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Frequently Asked Questions

COVID-19 Frequently Asked Questions

 

Q: What is coronavirus disease 2019 (COVID-19)?

A: COVID-19, or coronavirus disease 2019, is respiratory disease caused by one of the seven coronaviruses known to infect humans. It was first identified in humans in Wuhan, Hubei Province, China, in December 2019. The virus that causes COVID-19 is called SARS-CoV-2.

Q: Why am I at risk?

A: There is community spread across Ohio, meaning you can pick up the virus that causes COVID-19 from people you know or from out in your community from unknown sources, much like you catch the flu.

Q: What are the symptoms?

A: Symptoms, which generally appear two to 14 days after exposure, include fever, cough, and difficulty breathing. Most people who become sick do not require hospitalization, but older adults, people with chronic health conditions, and people with compromised immune systems are more likely to require more advanced care.

Q: How does it spread?

A: COVID-19 is believed to spread mainly from person-to-person between people who are in close contact (within about 6 feet) with one another and through respiratory droplets produced when an infected person coughs or sneezes. It also may be possible that a person can get COVID-19 by touching a surface or object that has the virus on it and then touching their own mouth, nose, or eyes, but this is not thought to be the main way the virus spreads.

Q: What can I do to prevent it?

A: There are no vaccines to prevent COVID-19. Unless you are in an essential work category, stay home except for medical care or household necessities. Use the personal prevention protection methods shown in the graphic below. Clean high-touch areas — counters, tables, doorknobs, light switches, bathroom fixtures, toilets, phones, keyboards, tablets, nightstands — often, using household cleaning spray or wipes according to label directions.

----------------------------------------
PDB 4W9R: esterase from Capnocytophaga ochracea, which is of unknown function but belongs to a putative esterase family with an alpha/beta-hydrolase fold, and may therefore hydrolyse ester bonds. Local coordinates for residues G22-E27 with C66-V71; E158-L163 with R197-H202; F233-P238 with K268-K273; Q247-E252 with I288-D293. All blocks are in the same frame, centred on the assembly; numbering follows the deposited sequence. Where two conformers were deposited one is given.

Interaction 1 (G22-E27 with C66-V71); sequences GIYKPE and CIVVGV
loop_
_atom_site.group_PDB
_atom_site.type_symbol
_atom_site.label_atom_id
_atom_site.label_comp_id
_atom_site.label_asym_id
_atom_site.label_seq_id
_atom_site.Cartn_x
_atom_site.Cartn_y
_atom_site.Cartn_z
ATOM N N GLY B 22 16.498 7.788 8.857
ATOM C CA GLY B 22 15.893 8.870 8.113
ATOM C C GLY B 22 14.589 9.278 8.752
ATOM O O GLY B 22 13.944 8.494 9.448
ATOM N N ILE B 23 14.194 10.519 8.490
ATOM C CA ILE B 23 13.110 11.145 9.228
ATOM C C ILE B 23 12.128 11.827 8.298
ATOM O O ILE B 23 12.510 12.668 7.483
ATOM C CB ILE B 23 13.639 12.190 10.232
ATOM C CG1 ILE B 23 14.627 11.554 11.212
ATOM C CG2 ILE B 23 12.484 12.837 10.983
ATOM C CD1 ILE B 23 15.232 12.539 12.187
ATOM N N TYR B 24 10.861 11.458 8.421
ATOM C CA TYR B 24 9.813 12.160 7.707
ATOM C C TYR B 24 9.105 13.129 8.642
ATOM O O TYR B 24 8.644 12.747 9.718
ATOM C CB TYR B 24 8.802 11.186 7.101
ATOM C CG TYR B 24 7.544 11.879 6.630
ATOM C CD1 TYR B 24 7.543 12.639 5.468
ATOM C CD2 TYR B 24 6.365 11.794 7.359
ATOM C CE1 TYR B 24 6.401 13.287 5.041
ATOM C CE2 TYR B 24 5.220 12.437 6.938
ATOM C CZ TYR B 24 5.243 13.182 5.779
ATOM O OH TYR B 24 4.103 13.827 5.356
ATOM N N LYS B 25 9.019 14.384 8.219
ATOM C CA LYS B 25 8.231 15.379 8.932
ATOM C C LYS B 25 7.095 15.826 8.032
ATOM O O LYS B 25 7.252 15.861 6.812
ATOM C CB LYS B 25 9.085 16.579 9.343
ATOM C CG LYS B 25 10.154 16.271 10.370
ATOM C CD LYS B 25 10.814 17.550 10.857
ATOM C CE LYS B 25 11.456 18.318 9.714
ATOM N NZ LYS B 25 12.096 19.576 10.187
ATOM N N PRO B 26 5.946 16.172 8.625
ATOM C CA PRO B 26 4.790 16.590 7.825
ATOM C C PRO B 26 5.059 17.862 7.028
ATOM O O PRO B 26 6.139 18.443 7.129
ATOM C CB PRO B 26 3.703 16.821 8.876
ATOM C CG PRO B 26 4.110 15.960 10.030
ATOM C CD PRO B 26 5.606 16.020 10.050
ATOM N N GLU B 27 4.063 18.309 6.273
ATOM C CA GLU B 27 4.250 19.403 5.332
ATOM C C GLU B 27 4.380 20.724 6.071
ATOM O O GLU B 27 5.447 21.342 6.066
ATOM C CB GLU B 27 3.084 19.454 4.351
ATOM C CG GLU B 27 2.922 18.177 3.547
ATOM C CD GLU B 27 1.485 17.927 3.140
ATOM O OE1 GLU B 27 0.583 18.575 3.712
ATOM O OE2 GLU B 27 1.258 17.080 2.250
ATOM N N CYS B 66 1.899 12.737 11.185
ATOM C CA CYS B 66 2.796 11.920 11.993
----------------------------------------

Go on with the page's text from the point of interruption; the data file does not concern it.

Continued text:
Q: Why have the Ohio governor and health director ordered residents to stay home and shut down schools, businesses, and other services and ordered residents to stay home?

A: Preventing the spread of coronavirus disease 2019 and preventing deaths will take us all working together to limit exposure to as few people as possible. While most people who contract COVID-19 will recover, they can pass the disease on to two or three other people, sometimes without even knowing it. If COVID-19 cases continue to increase, healthcare providers could become overwhelmed and run out of supplies to protect themselves and treat patients — not just COVID-19 patients, but also others.  For details on the stay-at-home order, look here.

Q: Can I go outside?

A: Yes. The order does not prohibit you from going outside or to a park for a walk or exercise, but try to stay 6 feet away from others you encounter. The order also does not prohibit going to cemeteries or to funerals or weddings.

Q: What if I still have to go to work?

A: Whenever possible stay at least 6 feet from other people. Wash your hands often, try not to touch your face, and frequently disinfect your work area with disinfecting cleanser.  Additional tips are found in the graphic below.

Q: What should I do if I get sick?

A: Call a healthcare professional if you develop a fever and/or symptoms of respiratory illness, such as coughing or shortness of breath. Older people, people with underlying medical conditions, and people with compromised immune symptoms should contact a healthcare provider early. If you experience severe symptoms (e.g., persistent pain or pressure in the chest, new confusion or inability to arouse, bluish lips or face, or other concerning symptoms), contact a healthcare provider or emergency department and seek care immediately.